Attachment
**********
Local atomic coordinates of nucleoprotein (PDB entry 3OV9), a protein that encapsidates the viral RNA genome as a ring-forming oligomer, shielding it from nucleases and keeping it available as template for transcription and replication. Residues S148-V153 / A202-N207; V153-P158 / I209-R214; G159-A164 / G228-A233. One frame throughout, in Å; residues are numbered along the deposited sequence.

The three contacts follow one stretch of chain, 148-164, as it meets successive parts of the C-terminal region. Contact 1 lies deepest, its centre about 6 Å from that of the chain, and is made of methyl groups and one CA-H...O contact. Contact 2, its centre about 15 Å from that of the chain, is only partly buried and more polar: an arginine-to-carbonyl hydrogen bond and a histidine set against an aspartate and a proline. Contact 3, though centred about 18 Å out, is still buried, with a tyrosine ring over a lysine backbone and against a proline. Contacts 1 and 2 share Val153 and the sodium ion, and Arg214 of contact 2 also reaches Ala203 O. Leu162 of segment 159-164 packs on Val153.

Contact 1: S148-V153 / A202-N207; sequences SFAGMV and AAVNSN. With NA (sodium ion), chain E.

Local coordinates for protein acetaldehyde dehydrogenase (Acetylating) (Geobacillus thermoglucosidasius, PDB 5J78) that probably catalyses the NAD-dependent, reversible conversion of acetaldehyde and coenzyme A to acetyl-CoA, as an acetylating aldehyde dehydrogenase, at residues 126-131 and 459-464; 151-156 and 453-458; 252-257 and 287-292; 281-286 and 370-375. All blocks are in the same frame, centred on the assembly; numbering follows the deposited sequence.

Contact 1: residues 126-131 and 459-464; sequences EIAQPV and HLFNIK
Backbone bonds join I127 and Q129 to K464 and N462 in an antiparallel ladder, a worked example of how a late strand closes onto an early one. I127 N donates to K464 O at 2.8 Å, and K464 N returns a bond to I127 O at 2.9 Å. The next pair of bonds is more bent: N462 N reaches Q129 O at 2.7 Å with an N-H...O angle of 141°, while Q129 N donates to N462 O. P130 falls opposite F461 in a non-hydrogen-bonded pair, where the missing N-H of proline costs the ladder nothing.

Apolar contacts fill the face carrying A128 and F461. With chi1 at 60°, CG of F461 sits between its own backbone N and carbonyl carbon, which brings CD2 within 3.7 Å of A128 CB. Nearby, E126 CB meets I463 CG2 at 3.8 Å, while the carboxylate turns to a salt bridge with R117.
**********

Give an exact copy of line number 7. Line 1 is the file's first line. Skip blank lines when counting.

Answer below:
Apolar contacts fill the face carrying A128 and F461. With chi1 at 60°, CG of F461 sits between its own backbone N and carbonyl carbon, which brings CD2 within 3.7 Å of A128 CB. Nearby, E126 CB meets I463 CG2 at 3.8 Å, while the carboxylate turns to a salt bridge with R117.